Nonfiction Book Reviews
Chopin in Paris : The Life and Times of the Romantic Composer by Tad SzulcScribner, April 1998.
Hardcover, 448 pages.
In his new biography, Chopin in Paris, Tad Szulc has done a masterful job of putting in one place all of the known biographical material we have left concerning Chopin. As we approach the one hundred fiftieth anniversary of the death of Chopin (October, 1999) we now have, thanks to Mr. Szulc, a very thorough work that elicits the Romantic Age and introduces us to a great many of its fascinating and unforgetable personalities. The book combines an extensive bibliography, a well documented index and a list of all works by the composer. Not an easy or fast book to read, Chopin in Paris is nevertheless a complete and meticulously documented account of the incipient years of the Romantic Age.
You will not finish this book in a weekend, nor will you be able to abandon it. Instead, Mr. Szulc pulls you back to an age when people poured out every thought and passion in their letters and diaries. Events took place or did not come to pass through letters. You meet many well known persons through the eyes of their contemporaries, and personalities are summed up not in a book but through phrases of many writers brought together. Here it is: everything you ever wanted to know about Chopin's tuberculosis, method of writing music, composing, his real personality, early childhood, sex life and finally his death. You feel when you have finished this book that you could pick him out in a crowd, know what he would order for dinner, react to his unerring charm, and experience one of his concerts. Just as few struggling piano students ever master very many of Chopin's works, none ever fails to come away without a sense that genius has been met. One does not meet Chopin without a sense of awe and so often an unrequited wish that one could play more of his music. This is a book that all music lovers as well as all lovers of biography must have.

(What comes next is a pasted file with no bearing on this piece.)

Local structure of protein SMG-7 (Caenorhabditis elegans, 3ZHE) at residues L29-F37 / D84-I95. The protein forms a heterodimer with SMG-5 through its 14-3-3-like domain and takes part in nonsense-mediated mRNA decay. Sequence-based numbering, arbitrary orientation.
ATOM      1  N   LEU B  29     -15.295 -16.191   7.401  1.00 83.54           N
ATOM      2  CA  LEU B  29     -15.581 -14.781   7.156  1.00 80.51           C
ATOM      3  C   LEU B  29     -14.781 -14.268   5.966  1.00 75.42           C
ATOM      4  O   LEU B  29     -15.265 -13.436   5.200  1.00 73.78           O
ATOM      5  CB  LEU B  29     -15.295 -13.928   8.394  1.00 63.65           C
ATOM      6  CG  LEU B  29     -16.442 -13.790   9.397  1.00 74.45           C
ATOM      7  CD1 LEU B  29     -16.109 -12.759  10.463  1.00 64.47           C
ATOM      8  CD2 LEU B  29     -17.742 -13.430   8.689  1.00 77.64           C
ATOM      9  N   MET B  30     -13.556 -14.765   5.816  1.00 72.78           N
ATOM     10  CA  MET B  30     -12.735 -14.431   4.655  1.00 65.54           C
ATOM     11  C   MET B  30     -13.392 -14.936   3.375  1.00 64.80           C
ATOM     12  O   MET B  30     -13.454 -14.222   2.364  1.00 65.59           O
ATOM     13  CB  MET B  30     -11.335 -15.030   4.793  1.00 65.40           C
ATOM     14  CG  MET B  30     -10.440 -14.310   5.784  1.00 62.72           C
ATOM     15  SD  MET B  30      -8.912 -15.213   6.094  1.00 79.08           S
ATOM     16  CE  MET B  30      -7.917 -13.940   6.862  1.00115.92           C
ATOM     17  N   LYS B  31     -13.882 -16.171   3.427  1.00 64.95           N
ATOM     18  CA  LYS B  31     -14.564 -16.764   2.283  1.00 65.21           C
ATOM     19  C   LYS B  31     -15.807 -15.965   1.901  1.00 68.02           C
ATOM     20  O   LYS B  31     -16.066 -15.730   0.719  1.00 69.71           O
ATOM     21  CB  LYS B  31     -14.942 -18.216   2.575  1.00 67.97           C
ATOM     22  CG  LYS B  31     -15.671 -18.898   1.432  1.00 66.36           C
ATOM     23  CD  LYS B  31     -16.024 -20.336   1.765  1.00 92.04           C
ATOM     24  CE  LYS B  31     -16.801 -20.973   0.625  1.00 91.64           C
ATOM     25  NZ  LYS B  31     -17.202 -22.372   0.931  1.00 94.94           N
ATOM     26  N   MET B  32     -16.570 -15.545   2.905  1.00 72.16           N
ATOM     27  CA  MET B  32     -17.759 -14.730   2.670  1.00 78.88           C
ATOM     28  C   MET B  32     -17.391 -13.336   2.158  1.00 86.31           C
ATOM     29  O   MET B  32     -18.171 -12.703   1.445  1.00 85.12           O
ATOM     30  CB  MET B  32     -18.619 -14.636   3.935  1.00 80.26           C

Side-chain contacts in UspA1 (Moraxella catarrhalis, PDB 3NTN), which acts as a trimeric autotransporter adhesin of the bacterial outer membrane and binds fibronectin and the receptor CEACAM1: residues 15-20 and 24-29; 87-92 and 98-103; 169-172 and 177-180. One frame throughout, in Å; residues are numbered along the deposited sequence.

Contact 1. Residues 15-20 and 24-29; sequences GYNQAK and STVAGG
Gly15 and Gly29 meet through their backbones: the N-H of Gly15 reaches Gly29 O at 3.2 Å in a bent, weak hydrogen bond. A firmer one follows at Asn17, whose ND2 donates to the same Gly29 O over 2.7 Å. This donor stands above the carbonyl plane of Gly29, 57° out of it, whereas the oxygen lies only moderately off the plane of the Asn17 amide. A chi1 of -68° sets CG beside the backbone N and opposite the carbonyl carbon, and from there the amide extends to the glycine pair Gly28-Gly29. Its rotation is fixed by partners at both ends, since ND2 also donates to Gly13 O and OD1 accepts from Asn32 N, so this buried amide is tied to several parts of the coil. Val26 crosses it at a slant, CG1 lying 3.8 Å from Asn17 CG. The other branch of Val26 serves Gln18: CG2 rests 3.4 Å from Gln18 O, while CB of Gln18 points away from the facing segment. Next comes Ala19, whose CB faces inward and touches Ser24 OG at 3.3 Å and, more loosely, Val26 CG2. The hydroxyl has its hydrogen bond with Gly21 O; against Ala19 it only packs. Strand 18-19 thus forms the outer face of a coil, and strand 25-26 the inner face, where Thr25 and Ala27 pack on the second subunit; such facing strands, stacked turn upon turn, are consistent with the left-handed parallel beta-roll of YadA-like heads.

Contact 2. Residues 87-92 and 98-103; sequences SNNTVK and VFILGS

--Sarah Reaves White
Modern Antiques for the Table by Sheila Chefetz, photography by Joshua Greene, text by Risa PalazzoPenguin Studio, August 1998.
Hardcover, 236 pages.
Sheila Chefetz's first book, Antiques for the Table was so popular that she teamed with renowned photographer Joshua Greene to continue the journey into the world of beautiful table settings into the twentieth century. The result is Modern Antiques for the Table, which introduces collectors to the fine china, glass, and silver of 1890 to 1940, in an overview format of four design movements: Art Nouveau, Arts and Crafts, Beaux Arts and Art Deco. The backdrops for the fabulous table settings lushly photographed by Joshua Greene range from the famous Greenbrier resort, to Edsel Ford's Moderne bar to New Year's at Matilda Dodge Wilson's mansion. A beautiful book, excellently executed, Modern Antiques for the Table provides wonderful inspiration for anyone who entertains or loves to collect fine china, glass and silver.
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